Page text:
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Reasons to be cheerful

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Even in hard times, there are opportunities that architects should pursue, says Paul Finch

It is a decade since I wrote an editorial for The Architects’ Journal; I return for a brief period as acting editor while we find a replacement for Kieran Long, who has left us to pursue (among other things) a career  in television. For the next few weeks, this column will be filled with different voices, all with an AJ connection.

Until 18 months ago, the profession had enjoyed 12 years of stability – an unprecedented experience in recent decades. Underwritten as it was by the Private Finance Initiative, prospects for the next few years are not immediately promising, since this government has already spelled out the consequences of its own management of the economy: a 50 per cent cut in capital spending over the next five years. Note that capital spending is not the same as public spending, since the latter, alas, includes debt repayment.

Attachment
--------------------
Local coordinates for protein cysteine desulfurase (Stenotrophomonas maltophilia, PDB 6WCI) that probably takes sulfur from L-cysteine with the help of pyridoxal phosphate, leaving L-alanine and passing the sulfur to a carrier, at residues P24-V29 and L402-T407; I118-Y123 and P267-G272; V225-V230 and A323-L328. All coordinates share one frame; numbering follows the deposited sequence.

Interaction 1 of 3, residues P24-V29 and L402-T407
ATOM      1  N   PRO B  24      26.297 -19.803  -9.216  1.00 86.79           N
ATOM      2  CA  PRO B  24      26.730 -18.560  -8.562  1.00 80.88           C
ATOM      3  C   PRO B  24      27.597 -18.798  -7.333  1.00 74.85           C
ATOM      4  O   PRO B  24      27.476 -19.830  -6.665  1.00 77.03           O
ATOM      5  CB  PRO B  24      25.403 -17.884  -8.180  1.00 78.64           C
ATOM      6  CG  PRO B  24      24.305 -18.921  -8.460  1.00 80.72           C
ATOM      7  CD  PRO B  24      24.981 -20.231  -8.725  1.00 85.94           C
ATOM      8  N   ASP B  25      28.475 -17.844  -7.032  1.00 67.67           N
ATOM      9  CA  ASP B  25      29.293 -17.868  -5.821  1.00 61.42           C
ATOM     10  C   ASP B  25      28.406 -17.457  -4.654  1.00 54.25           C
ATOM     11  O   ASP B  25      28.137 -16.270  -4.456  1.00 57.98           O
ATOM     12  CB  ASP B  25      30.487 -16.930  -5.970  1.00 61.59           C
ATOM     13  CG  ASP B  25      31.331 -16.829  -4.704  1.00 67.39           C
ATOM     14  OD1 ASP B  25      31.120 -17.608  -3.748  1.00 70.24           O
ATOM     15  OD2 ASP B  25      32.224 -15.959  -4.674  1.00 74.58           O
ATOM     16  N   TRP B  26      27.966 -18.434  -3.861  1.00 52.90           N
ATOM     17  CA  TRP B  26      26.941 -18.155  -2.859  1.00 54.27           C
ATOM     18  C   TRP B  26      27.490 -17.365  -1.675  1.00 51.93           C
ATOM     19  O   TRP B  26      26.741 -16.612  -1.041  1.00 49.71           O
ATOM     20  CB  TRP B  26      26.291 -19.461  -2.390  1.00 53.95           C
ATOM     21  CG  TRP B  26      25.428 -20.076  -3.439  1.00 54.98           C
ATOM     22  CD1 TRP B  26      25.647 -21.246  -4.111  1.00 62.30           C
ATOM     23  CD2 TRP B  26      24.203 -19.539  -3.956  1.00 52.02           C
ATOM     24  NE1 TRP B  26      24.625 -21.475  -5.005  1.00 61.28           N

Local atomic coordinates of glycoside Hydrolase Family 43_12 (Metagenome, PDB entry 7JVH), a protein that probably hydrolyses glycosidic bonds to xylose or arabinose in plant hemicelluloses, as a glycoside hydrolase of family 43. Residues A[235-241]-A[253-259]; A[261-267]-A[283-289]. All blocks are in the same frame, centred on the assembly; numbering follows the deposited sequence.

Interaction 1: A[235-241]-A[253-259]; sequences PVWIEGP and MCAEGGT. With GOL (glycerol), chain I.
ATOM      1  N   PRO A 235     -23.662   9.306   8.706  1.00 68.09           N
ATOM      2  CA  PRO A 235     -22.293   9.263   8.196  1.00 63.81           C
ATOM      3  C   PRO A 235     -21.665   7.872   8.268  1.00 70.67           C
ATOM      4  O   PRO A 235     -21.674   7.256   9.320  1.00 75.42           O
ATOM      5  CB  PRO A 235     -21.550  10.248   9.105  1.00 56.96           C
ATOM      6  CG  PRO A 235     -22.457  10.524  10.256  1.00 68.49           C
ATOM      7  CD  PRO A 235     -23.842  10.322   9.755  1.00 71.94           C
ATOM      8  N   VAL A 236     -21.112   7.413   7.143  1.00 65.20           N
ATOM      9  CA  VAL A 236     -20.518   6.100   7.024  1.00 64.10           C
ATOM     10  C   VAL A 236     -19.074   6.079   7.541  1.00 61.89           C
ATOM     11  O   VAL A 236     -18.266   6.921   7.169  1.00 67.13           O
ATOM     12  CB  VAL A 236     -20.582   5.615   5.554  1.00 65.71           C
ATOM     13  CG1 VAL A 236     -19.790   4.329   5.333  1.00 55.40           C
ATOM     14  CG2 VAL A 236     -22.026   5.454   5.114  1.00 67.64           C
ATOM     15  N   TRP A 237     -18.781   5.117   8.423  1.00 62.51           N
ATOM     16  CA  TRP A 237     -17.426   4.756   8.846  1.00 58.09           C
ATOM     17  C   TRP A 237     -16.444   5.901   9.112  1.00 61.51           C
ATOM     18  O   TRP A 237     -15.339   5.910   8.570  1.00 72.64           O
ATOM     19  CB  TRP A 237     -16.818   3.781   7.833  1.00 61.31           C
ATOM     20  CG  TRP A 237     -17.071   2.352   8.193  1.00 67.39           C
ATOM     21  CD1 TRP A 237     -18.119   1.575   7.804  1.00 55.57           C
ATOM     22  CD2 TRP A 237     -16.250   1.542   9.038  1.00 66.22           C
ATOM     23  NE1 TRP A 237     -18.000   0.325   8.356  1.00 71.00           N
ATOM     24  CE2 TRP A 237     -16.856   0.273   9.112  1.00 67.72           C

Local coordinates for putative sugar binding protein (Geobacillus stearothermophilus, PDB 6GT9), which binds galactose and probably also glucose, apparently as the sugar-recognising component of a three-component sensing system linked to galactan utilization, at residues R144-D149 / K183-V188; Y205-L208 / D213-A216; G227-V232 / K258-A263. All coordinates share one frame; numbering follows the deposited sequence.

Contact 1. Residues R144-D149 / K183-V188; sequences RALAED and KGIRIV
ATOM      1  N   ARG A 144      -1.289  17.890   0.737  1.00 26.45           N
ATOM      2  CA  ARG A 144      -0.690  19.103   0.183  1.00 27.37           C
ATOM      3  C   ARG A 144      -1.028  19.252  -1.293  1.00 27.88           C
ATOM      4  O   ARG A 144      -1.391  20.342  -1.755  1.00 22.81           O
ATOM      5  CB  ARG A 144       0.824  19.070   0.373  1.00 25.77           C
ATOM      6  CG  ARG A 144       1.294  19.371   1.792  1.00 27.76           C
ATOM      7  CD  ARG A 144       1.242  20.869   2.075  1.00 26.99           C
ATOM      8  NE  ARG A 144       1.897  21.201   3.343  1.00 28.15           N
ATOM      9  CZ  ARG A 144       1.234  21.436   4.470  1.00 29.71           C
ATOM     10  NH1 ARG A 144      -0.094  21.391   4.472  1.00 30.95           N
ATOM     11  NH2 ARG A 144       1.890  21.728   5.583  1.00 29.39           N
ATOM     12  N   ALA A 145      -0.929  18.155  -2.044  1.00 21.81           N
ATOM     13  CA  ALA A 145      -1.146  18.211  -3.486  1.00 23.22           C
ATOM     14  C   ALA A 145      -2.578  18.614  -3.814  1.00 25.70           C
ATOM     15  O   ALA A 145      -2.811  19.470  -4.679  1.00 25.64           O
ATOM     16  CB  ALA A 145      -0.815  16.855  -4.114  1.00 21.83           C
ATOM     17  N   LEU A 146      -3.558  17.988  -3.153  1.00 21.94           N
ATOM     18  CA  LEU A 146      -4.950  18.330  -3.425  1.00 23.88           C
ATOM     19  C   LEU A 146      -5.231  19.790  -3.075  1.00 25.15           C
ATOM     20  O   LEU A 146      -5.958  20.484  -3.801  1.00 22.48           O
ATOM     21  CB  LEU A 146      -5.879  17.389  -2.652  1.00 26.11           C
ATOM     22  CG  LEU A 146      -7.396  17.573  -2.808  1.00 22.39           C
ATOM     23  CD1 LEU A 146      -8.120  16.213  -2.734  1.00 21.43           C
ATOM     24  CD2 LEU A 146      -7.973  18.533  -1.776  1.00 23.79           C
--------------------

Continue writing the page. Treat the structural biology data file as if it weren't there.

As previous recessions have shown, architects are resilient, and good at adapting to changed circumstances. The question is, what new fields of work might become available, or what existing fields might represent richer pasture for creative professionals, working in territory that continues to be of significant public concern?

The big picture is not changing much: a relatively rich and stable country with a prosperous economy (despite the debt); an increasing population (note the demographics on age disposition); a huge housing requirement; governments committed to major environmental programmes; plans for major infrastructure investment; and so on. This is a time for the profession in general (including schools of architecture), and practices in particular, to think about what it is they could be providing over the next decade.

Underlying this is the prospect of the profession establishing a new relationship with a public that is interested in its values and aspirations, provided they are relevant to the prevailing social and economic circumstances. That relationship might be based on the trust that bankers, the financial community and their accountancy and audit hangers-ons have utterly lost.

Paul Finch is acting editor of the AJ, and its editorial director. He edited the magazine from 1994-99

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